By far the most shocking thing I heard at the Jerusalem Post conference in New York was former Israel Defense Forces chief of staff Dan Halutz saying that Bashar Assad was good for Israel, because Assad keeps the peace in Syria and a modicum of stability.
Expect that he doesn’t. Syria is a mess of death and destruction.
Even if Assad did keep the peace in Syria, he would never be good for Israel.
The Jewish state is fundamentally different, founded as it is on a dream — a vision of a nation emerging from the cauldron of Auschwitz, an ancient homeland resurrected following eviction from another brutal power, Rome, 2,000 years ago. The Jews are survivors of genocide, and above all else they cherish life. That’s why Israel mourns its dead soldiers perhaps more than any nation on earth.
This past Shabbat, my family and I hosted Aviram Shaul, brother of Oron Shaul, an IDF soldier who was murdered by Hamas in July 2014 in Gaza. Hamas kidnapped his body and is holding it as ransom until today. His family is suffering terribly.
Israel is trying everything to recover his body, because to the Israeli people, its boys must always come home. Sitting with Shaul and with his IDF escort, who helps run the unit that deals with Israel’s 170 MIA families, was painful, but also an inspiration.
I thought of this as I listened to the former IDF head telling a New York City crowd two days later that Israel should support Assad. Halutz has a moral obligation to retract his words. Genocide is the world’s foremost abomination. Assad is guilty of using poison gas against innocent Arab men, women and children. His foremost critics should be not Arabs but Jews. For no one knows better than us what murder by poison gas is like.
In the Torah, we read in Leviticus 19, “Do not stand idly by the blood of your neighbor.” This is the biblical basis for the responsibility to protect, the moral imperative imposed on the powerful to protect the weak.
In the White House a few years ago I studied this passage, along with its commentaries, with Samantha Power before she became America’s ambassador to the United Nations. Samantha had earned a global reputation fighting genocide, only to see it undermined by the Obama administration’s refusal to take action against Assad, once he began gassing his people in August of 2013. Her name has been forever compromised by Syria, just as Donald Trump’s name was greatly enhanced through his decisive action against Assad once the butcher decided to gas his people again.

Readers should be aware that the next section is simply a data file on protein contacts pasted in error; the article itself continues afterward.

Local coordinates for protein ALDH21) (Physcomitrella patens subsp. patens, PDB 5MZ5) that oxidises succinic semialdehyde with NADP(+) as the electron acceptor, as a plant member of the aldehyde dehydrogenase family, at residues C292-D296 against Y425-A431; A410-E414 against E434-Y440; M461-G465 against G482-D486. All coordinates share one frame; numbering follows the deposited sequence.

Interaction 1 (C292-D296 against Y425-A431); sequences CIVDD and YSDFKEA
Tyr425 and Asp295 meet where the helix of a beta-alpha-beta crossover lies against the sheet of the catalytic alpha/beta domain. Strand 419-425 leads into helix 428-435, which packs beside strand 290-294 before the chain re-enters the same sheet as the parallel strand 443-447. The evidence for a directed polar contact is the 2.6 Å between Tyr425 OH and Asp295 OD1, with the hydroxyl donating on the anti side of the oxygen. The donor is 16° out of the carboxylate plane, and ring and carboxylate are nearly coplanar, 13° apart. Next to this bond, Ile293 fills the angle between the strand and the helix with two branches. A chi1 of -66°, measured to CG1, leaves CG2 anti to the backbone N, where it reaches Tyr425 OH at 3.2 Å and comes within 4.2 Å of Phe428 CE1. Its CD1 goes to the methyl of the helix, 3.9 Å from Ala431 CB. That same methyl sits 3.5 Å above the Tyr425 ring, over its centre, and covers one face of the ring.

Israel must be on the right side of history. Choosing the political stability of a neighbor while its people are massacred is not something the Jewish state can countenance. Israel should be calling loudly for an end to Assad’s atrocities against his people.
Yes, ISIS is a real danger, and yes, Assad might serve as a bulwark against it. But not at the price of gassing children.
I’m surprised that an IDF chief of staff doesn’t understand this. Israel is strong primarily because it has morality on its side, which is what brings people of goodwill throughout the world to its defense. It can never lose the moral argument.
Yes, Israel is loathed by a great many around the world. But compare them to the 80 million born-again American Christians whose support for Israel is stalwart. And this is precisely because Israel is the realization of a biblical dream of justice and righteousness.
Just imagine how we Jews would have reacted if Halutz were speaking 70 years earlier as the head of the American military, telling us that stopping Hitler’s slaughter of the Jews is subordinate to the overarching war aims of defeating the Third Reich. Our response would be, “Are you kidding? You can’t at least bomb the train tracks to Auschwitz, where 10,000 people are gassed every day? And if you can’t, are you still moral?”
FDR has a claim to being the greatest president of the 20th century because it was he who defeated Hitler. But his legacy will be forever stained, even among progressives, by his refusal to take decisive action to stop the Holocaust.
I recognize that Israel’s options in Syria are limited. Any action the Jewish state takes against Assad will be interpreted by many in the Arab world as an aggressive rather than a compassionate action. But I also understand that Israel’s voice is still robust.
No senior IDF officer should be on the wrong side of history.
Halutz should reconsider his words and publicly repudiate such misguided sentiments.
On May 21 our organization will be hosting a tribute to Elie Wiesel at Cipriani in New York City. It will feature his son Elisha delivering a keynote address. In attendance will be President Paul Kagame of Rwanda and some of Israel’s leading diplomats. We will focus on the human responsibility to oppose genocide. No doubt Syria will be on everyone’s mind.